The IRS recently sent out a questionnaire (Form 14246) to 269 issuers of tax-exempt bonds requesting information on advance refundings that took place between July 1, 2009 and June 30, 2010. Hopefully you are not among the recipients of the questionnaire.
An advance refunding occurs when an issuer refunds bonds prior to their first call date, before the bonds are currently refundable. The issuer typically issues tax-exempt bonds and deposits the proceeds in an escrow account, from which the debt service on the refunded bonds is paid until the first call date, at which time the bonds are refunded with the amount remaining in the escrow fund.
Advance refundings have been out of favor lately because issuers have not been able to earn sufficient interest on the escrow investments to make the refunding economical. In certain interest rate climates, however, advance refundings can be very attractive. Advance refundings are technically difficult from a tax compliance standpoint, and it is no wonder the IRS is interested in them, although the timing is curious given the lower than normal activity.
Perhaps more important than the substantive inquiry into the technicalities of an advance refunding is how the questionnaire evidences the IRS’ continued scrutiny of the tax-exempt market generally. Clearly, the IRS is interested in how some of the decisions related to tax-exempt bonds are made. One suspects that the IRS is concerned that some issuers may not have the resources to independently evaluate strategies relating to advance refundings, variable rate debt, interest rate swaps and investment contracts and, as such, are at the mercy of market participants who have a clear interest in seeing a transaction take place. As the marketplace has become more complex over the past decade, this issue has become increasingly important. It seems the IRS believes at least part of the solution rests with “written procedures.” In fact, the term “written procedures” is used 12 times in this short questionnaire. Record keeping also appears prominently in the document. In this sense, the questionnaire is consistent with the questions asked by the IRS in Schedule K to Form 990, which was recently introduced. The IRS has a growing interest in whether issuers have procedures in place to monitor post-issuance compliance with the requirements of tax-exempt bonds. The IRS must realize that, while issuers may have sufficient professional assistance during the issuance of the bonds, there is a risk that no one is minding the store once the closing occurs and the transaction bible is placed on the shelf.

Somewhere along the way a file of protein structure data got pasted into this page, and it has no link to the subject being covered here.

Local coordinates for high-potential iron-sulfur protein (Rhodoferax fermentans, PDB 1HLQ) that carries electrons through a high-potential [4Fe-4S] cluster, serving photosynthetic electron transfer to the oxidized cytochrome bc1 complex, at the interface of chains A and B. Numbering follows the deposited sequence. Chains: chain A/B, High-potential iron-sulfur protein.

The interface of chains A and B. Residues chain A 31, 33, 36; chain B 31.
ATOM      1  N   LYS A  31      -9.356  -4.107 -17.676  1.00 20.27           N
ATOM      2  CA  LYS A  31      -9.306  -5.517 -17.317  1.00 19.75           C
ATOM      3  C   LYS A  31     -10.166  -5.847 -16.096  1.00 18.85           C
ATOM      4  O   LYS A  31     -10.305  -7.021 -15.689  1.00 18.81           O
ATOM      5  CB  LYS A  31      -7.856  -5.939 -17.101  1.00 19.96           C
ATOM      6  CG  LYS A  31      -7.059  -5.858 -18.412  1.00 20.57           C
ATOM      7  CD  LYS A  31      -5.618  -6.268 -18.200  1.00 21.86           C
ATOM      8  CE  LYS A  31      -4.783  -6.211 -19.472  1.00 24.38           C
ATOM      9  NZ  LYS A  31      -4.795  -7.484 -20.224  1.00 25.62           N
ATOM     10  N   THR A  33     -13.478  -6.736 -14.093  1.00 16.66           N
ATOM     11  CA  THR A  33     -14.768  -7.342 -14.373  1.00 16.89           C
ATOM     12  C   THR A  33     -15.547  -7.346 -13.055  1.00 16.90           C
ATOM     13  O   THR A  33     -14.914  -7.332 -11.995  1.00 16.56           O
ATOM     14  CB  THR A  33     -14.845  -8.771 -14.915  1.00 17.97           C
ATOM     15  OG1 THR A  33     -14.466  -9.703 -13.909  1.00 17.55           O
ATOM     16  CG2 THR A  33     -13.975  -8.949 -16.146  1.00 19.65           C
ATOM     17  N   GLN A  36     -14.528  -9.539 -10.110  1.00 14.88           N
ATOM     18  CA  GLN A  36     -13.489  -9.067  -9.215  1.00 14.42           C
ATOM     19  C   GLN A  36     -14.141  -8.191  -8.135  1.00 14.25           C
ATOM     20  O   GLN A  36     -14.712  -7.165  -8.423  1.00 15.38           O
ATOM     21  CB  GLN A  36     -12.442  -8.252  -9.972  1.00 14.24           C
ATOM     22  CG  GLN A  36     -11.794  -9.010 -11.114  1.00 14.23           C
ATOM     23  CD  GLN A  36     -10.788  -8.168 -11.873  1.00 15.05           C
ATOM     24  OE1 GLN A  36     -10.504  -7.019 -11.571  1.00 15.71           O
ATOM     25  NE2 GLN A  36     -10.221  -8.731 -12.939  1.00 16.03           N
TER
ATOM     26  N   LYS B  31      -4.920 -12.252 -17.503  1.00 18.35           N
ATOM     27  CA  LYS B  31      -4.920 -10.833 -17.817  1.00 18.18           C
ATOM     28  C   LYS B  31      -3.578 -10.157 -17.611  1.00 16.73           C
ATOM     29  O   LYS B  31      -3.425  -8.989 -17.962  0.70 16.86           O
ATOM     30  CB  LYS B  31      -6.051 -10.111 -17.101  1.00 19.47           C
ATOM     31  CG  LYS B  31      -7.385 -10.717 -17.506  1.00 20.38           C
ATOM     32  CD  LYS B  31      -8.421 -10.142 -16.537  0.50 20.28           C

While efforts like this questionnaire and Schedule K to Form 990 evidence the IRS’ continued scrutiny of the tax-exempt market, they also provide valuable insight that can benefit mindful issuers and beneficiaries of tax-exempt debt.